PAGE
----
Diagnosed with epilepsy as a teenager, DJ, activist and founder Chelsea Leyland reflects on that period as one of the most challenging times of her life, telling me how “it’s hard enough just being a teenager, let alone having to navigate a chronic condition on top of that phase of life when all you want to do is fit in and be like everyone else.” Having to suddenly come to terms with this “terrifying reality” was difficult for multiple reasons. Not only did her age mean that she wasn’t equipped with the right tools to manage being diagnosed with a chronic condition, but she had seen her older sister Tamsin suffer with an even severer form of epilepsy from an early age: “I was entering this place of unknown but also something that I felt I knew very well.”

Leyland describes the condition as “a sort of devil on your shoulder”, explaining that “living with epilepsy is living with anxiety, because it’s always looming. You never know when it’s going to strike […] and that’s terrifying to know that, at any second, you could lose control.” Taking control is an important part of her journey with epilepsy and medicinal cannabis. After years of taking anticonvulsant medicines, she moved to medicinal cannabis as it was a “holistic medicine that was treating my whole body rather than just the symptom”. While anticonvulsants may have reduced the number of tonic-clonic seizures she was having, she reels off their negative side effects: anxiety, depression, insomnia, hyperactivity and memory issues to name just a few. She checks whether I want the truthful answer as to why she made the transition, warning that “it’s a little out there”, before telling me simply: “I listen to my body.”

Two years prior to her transition to medicinal cannabis, Leyland recalls a healing she had after which she was told that she would “be working very closely with this plant in the future”. Although it “might sound quite woowoo”, it proved to be true, and trusting her body was key in enabling her to navigate the transition. “I just had this feeling in me that I was onto something, and I think it just allowed me to keep exploring and keep trusting, even though my physician and everyone around me was telling me that I was crazy and irresponsible,” she tells me. Faced with a condition which takes away so much, she had to trust that she “knew [her] body better than anyone”, reclaiming control.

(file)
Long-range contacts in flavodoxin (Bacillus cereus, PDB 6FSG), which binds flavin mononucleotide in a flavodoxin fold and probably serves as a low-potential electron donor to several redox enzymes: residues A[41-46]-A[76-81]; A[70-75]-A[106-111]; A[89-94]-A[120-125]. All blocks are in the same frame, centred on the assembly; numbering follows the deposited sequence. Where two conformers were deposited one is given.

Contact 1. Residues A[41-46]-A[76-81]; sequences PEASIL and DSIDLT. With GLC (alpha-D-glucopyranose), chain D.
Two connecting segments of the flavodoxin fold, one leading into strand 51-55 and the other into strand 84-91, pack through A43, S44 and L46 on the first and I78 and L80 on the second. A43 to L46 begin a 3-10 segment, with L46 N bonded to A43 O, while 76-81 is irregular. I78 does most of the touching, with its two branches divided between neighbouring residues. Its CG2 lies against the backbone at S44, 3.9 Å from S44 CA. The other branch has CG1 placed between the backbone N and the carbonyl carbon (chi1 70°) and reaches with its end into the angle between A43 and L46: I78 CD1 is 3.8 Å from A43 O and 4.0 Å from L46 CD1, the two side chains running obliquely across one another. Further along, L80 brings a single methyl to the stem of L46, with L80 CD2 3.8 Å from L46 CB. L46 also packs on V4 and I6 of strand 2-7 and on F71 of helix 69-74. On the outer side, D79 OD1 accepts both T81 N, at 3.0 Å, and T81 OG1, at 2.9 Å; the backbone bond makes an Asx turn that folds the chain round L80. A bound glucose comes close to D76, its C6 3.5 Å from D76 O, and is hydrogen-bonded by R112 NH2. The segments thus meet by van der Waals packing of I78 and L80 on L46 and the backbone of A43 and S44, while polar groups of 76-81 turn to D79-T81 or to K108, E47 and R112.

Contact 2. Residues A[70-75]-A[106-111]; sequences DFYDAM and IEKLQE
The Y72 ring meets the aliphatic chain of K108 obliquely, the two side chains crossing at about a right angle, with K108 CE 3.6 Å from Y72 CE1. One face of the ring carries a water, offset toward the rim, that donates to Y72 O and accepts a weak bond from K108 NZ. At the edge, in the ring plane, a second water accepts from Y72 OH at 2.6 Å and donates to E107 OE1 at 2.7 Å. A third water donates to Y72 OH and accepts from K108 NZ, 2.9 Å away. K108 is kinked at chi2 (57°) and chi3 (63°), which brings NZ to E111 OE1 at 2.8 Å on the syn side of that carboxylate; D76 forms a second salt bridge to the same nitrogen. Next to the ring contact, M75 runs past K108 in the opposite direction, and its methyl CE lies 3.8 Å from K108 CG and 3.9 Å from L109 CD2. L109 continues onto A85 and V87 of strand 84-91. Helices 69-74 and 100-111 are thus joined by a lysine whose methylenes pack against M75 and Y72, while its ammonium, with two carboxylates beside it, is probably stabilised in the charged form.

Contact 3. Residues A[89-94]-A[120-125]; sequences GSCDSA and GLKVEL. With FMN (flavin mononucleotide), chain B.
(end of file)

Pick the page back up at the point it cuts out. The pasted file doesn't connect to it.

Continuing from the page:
Around 50 million people worldwide have epilepsy, yet it remains under-researched and highly stigmatized. Leyland recalls “just feeling so afraid, so anxious, so alone and isolated, and feeling like there was no one that I could turn to and there was no one to look up to. There was no one cool talking about epilepsy.” We see celebrities talking about conditions such as Crohn’s disease, diabetes and fibromyalgia, but not epilepsy, hence why she is so passionate about her activism. She doesn’t want anyone to feel alone, remembering what it’s like “like it was yesterday” and sending me the link to join Epilepsy Sisters, the WhatsApp community she created six years ago.

There has recently been much media coverage on the birth defects caused by sodium valproate – a medicine used to treat epilepsy – with Leyland using this example to demonstrate how “when it comes to epilepsy, we’ve still got a long, long way to eradicate stigma and just to find better solutions.” She worries about whether her own son, who turned ten months old on the day of our conversation, will develop epilepsy or not; despite doctors telling her family that the condition is not genetic, the fact that she and her sister both suffer from it suggests otherwise. “People like us deserve to know if it’s genetic, and you know, if there’s any way that we can avoid passing it on to our children.”

Tackling stigma is part of the mission of Leyland’s documentary, Sisters Interrupted, which premiered in November 2023. Alongside giving “a voice to this marginalized community” and unpacking the condition’s history, the “special relationship” between Leyland and her sister is at the heart of the documentary. Tamsin “lights up when she sees me in a way that she doesn’t with my parents”, Leyland tells me, describing her sister as “the purest form of self that one can be”. Yet selling the documentary has proved difficult; despite epilepsy affecting millions of people, Leyland has frequently been told that “it’s very niche”, with this just showing the importance of having better education and more conversations about epilepsy.

“People fear the unknown,” she says, and when they are not equipped with the information to help, “they might just walk past you on the street.” The steps are simple – “put me in the recovery position, protect my head, you don’t have to call an ambulance, but just make sure you stay with me until I come to” – but there is a gap in education. For Leyland, it’s always about “sensitivity and empathy”. “Epilepsy is so much more than seizures,” and so “if someone is brave enough to share with you that they have recently been diagnosed with a condition like epilepsy […] I think it’s just taking a little bit of time just to ask them how are you doing? What is that like for you? How are you feeling?”

Epilepsy can be “absolutely terrifying”, especially as “people don’t quite understand how stigmatized this condition is”, hence the importance of activists such as Leyland. “There’s still so much more that needs to happen,” but through “baby steps”, she hopes that change will happen, all the while ensuring that people with epilepsy feel “less alone”.

 

Source: varsity.co.uk, Sophie Denny

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